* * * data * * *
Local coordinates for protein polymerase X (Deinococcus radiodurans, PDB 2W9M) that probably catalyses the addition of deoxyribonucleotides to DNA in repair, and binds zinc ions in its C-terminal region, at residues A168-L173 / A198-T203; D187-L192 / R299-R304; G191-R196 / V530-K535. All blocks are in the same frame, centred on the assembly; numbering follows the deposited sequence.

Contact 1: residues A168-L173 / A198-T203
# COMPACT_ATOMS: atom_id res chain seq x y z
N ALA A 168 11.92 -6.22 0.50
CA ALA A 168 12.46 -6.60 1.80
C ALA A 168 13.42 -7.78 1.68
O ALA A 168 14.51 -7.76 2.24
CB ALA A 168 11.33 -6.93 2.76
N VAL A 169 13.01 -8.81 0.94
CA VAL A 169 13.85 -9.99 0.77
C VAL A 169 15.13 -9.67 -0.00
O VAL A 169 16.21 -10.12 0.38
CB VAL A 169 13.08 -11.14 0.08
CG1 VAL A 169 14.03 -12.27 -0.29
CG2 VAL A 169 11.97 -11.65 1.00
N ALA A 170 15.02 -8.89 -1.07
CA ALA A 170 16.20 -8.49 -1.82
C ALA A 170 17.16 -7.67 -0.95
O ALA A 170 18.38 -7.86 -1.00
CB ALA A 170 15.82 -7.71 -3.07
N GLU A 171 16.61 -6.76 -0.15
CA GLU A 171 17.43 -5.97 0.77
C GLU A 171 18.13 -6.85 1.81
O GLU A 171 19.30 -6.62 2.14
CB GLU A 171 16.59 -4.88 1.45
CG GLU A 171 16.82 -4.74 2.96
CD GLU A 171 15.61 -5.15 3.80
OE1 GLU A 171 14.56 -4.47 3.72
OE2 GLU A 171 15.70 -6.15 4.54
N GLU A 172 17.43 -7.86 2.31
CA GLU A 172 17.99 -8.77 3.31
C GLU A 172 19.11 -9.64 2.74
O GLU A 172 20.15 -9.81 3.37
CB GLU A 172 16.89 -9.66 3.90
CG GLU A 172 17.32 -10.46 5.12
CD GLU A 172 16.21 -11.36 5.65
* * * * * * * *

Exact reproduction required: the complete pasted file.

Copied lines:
Local coordinates for protein polymerase X (Deinococcus radiodurans, PDB 2W9M) that probably catalyses the addition of deoxyribonucleotides to DNA in repair, and binds zinc ions in its C-terminal region, at residues A168-L173 / A198-T203; D187-L192 / R299-R304; G191-R196 / V530-K535. All blocks are in the same frame, centred on the assembly; numbering follows the deposited sequence.

Contact 1: residues A168-L173 / A198-T203
# COMPACT_ATOMS: atom_id res chain seq x y z
N ALA A 168 11.92 -6.22 0.50
CA ALA A 168 12.46 -6.60 1.80
C ALA A 168 13.42 -7.78 1.68
O ALA A 168 14.51 -7.76 2.24
CB ALA A 168 11.33 -6.93 2.76
N VAL A 169 13.01 -8.81 0.94
CA VAL A 169 13.85 -9.99 0.77
C VAL A 169 15.13 -9.67 -0.00
O VAL A 169 16.21 -10.12 0.38
CB VAL A 169 13.08 -11.14 0.08
CG1 VAL A 169 14.03 -12.27 -0.29
CG2 VAL A 169 11.97 -11.65 1.00
N ALA A 170 15.02 -8.89 -1.07
CA ALA A 170 16.20 -8.49 -1.82
C ALA A 170 17.16 -7.67 -0.95
O ALA A 170 18.38 -7.86 -1.00
CB ALA A 170 15.82 -7.71 -3.07
N GLU A 171 16.61 -6.76 -0.15
CA GLU A 171 17.43 -5.97 0.77
C GLU A 171 18.13 -6.85 1.81
O GLU A 171 19.30 -6.62 2.14
CB GLU A 171 16.59 -4.88 1.45
CG GLU A 171 16.82 -4.74 2.96
CD GLU A 171 15.61 -5.15 3.80
OE1 GLU A 171 14.56 -4.47 3.72
OE2 GLU A 171 15.70 -6.15 4.54
N GLU A 172 17.43 -7.86 2.31
CA GLU A 172 17.99 -8.77 3.31
C GLU A 172 19.11 -9.64 2.74
O GLU A 172 20.15 -9.81 3.37
CB GLU A 172 16.89 -9.66 3.90
CG GLU A 172 17.32 -10.46 5.12
CD GLU A 172 16.21 -11.36 5.65